From Nesting to Cliquiness: Seven Lesbian Sins

We, as a community, have thoroughly honored ourselves. Why not indulge in a spot of self-depreciation? All that quality queer time during Pride month probably reminded you of a bad habit or two rampant in lesbian circles. Here’s seven you may have spotted.

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Where are you? What are you doing? Absolutely nothing with one person, aka how you spend every free minute of every day? Sounds super cool!

Iron Clad Cliques

Aren’t you bored of going to bars, standing in a circle with two to eight friends, and talking amongst yourselves? You could do that at home. You probably do. I’m not suggesting you walk around the club shaking everyone’s hand and introducing yourself (do not do that), but if someone normal smiles at you, just smile back like a pleasant person. I don’t care how followers you have, group selfies should not take that long. Look up from the tiny screen, #lovers. Remember what happened to Narcissus.

Mixing money and relationships

Don’t work with your girlfriend unless you have a pre-written signed agreement you are both EXCITED to sign because you agree WHOLLY in the agreement’s fairness, with clean understanding of separation of duties.

There are many, many rap songs about the negative consequences of mixing money and personal relationships. Bitching about work is a venerable American pastime but if you work with bae, you will end up bitching about bae to mutual friends and she will know my friend because she is bitching, too.

Ignoring Boy Romance

A bisexual friend of mine is stuck in a dramatic love triangle between two good-looking, wildly successful bachelors. I keep forgetting to ask how it all worked out. If those potential suitors were women, I would be all up in that because other people’s love triangles are wildly entertaining. Dudes are frustratingly forgettable with their bland brown hair and forced joviality. This is not cool of me and something I have remedied. We will go on a double date, and I will generously allow her new boyfriend to buy drinks and casually mention his many other gay friends. Gripping stuff.

Partying To Mediocrity

Going out is a catch 22 in adulthood: You can’t meet someone cool sitting at home alone, but you can’t claw your way up the career ladder hungover and broke. Between ages 20-23, I went out every other night and impetuously flung myself into socializing and exploring. Super fun, but seriously unproductive. At 23, I realized that becoming the right person far exceeds trying to meet the right people. Time alone is forming, centering and essential to self-respect. Fuck FOMO–alone time rocks.

Living In A U-haul

Home is not where your new girlfriend is. I’m genuinely sad for the women who never experience the joy of walking into an empty apartment filled with all your stuff, paid for by you and you alone, and thinking “ahhhhh.” That sweet sigh of relief and independence. Solitude is bliss. Upheaval is hell, and being trapped in an apartment with your ex girlfriend must be the inner circle of hell Dante forgot about. Not that I know about that first hand–I’m too smart. Also no one has ever wanted to move in with me. But still, do not move in with your girlfriend until after dating a year, minimum. Like my wise mother always said: “Never move in with your partner before getting engaged, because that’s what I did with my first husband and he was a real dick.”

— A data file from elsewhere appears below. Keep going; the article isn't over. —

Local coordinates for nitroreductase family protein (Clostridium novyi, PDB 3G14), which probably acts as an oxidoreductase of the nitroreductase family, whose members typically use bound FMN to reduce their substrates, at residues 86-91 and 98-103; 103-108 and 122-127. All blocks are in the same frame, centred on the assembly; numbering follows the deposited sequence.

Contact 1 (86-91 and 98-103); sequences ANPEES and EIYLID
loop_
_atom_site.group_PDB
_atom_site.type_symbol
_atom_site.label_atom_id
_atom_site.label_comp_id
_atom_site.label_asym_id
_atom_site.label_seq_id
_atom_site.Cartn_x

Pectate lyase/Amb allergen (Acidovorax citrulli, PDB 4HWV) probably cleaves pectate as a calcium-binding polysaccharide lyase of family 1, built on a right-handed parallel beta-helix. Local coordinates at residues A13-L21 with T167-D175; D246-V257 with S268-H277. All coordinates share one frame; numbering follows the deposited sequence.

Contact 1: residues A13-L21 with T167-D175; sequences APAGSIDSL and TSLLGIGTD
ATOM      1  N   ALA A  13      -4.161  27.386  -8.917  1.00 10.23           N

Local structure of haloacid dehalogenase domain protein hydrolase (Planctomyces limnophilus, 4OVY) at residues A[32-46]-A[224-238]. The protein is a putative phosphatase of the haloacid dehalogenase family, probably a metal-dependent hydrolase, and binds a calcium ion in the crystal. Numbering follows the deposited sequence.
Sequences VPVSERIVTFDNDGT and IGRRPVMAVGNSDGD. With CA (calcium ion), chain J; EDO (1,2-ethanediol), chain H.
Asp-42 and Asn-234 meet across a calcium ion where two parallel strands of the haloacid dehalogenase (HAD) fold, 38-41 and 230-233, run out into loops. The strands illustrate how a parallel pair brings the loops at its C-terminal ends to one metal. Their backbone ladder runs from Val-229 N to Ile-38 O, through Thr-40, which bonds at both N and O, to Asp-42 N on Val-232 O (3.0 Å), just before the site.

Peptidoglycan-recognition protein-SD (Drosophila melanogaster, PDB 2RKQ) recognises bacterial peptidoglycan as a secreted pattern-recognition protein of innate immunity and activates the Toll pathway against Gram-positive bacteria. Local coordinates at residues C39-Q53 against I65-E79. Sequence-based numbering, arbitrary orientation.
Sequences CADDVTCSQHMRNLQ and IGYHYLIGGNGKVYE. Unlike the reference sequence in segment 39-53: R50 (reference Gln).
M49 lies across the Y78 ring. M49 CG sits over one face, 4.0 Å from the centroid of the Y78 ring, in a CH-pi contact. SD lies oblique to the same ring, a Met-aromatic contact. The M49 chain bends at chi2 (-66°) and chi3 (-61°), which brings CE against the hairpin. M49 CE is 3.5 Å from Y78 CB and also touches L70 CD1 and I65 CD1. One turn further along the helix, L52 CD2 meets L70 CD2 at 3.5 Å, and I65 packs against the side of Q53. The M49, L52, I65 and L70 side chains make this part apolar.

Having your own place is relaxing, responsible, and an important part of adulthood. Don’t be in such a rush to get wifed up; middle age will envelop you in its tedious monogamous embrace soon enough.

Gossiping 24/7

Your sole topics of conversation should not be gossip. When a group of girls gets together, catching up can quickly devolve into hours of gossip, followed by the uncomfortable silence that follows the realization that without gossip, you’re not sure what to talk about. That’s just tragic. I’m not dissing gossip–or, as I like to think of it, staying abreast of current events on the micro scale–but lately I’ve been feeling a little empty in my friendship interactions. Even in Los Angeles, where the bounty of lesbian gossip flourishes in fertile fields, there are only so many breakups to discuss.

Sometimes I find myself talking about people I don’t even care about. Does that make me a shallow person? Maybe. Or maybe it’s borne out of real social anxiety, the fear that no one likes what I like because it’s lame. A queasy throwback to middle school days when I’d attempt to strike up a conversation only to be laughed at and sent back to the bathroom to eat my lunch alone a la mean girls.

Are we all shamelessly gossiping, then going home to feed our outside interests in solitude? What about current events? Sure, they are depressing as hell, and discussing politics is often a futile exercise in “shit’s fucked up” or “I disagree with you and you can’t handle it so that’s hella awkward.” We should still try. Let’s all agree to brush up on non-depressing current events so small talk expands beyond perceived slights and tragic haircuts.

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